Dr. Hahn and others released a report last week showing that chimpanzees can get an AIDS-like illness.
Scientists were in consensus for years that chimpanzees and monkeys could get a disease similar to HIV — simian immunodeficiency virus (SIV). In fact, HIV-1, which causes AIDS, was transmitted to humans from chimpanzees. However, no follow-up illness like AIDS was ever identified. Scientists established that other animals could not get anything similar to AIDS. Dr. Hahn and others, however, have discovered that chimpanzees in Gombe Stream National Park do develop an illness similar to AIDS from SIV infection.
Dr. Hahn and others studied these chimps for over nine years. They identified that in as many as 41% of adults and 100% of infants infected individuals have an increased risk of mortality. Birth rates for infected chimps were also lower. Of course, Dr. Hahn says, “we need longer-term follow-up to determine what proportion of infected animals develop an AIDS-like illness.”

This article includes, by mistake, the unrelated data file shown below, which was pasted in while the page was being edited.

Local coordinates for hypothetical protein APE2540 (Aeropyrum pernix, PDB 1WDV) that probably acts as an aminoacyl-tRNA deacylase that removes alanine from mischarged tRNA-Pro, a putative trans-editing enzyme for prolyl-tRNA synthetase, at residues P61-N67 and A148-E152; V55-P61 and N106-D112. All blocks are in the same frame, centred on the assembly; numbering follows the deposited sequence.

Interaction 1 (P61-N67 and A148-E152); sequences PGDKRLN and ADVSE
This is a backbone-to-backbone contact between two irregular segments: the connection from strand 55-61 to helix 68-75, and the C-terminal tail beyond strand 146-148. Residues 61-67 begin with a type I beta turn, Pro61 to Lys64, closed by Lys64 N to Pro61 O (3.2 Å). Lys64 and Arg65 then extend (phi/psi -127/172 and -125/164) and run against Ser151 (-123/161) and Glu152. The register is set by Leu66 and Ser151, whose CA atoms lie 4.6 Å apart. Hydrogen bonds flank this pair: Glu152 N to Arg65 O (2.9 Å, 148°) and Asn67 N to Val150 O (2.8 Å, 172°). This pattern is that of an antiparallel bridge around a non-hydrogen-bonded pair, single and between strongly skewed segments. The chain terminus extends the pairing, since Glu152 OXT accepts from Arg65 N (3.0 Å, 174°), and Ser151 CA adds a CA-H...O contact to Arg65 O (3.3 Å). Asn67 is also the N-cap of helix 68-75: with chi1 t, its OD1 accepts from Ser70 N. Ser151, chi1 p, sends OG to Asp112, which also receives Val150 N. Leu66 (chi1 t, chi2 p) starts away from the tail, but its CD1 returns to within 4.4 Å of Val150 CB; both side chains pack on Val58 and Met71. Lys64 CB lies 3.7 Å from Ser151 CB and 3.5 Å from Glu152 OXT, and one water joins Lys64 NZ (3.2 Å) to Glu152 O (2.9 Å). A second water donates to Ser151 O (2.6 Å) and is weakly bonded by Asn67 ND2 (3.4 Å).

Given the close relationship between humans and chimps, it was not out of the question that chimps could get a similar illness. According to Hahn, “chimps are not monkeys. Chimpanzees and humans are very similar genetically, so perhaps we should not be surprised that these closely related viruses cause disease in both hosts.” Dr. Hahn and the other researchers assumed what others assumed, but knew it wasn’t out of the question and continued research on the topic. The results are transformative.
The benefit for humans from this research is that researchers in the future may be able to identify ways of better dealing with HIV infection and AIDS in humans.
Image credit 1: doug88888 via flickr under a Creative Commons license
Image credit 2: cjette via flickr under a Creative Commons license
Image credit 3: RedEyedRex via flickr under a Creative Commons license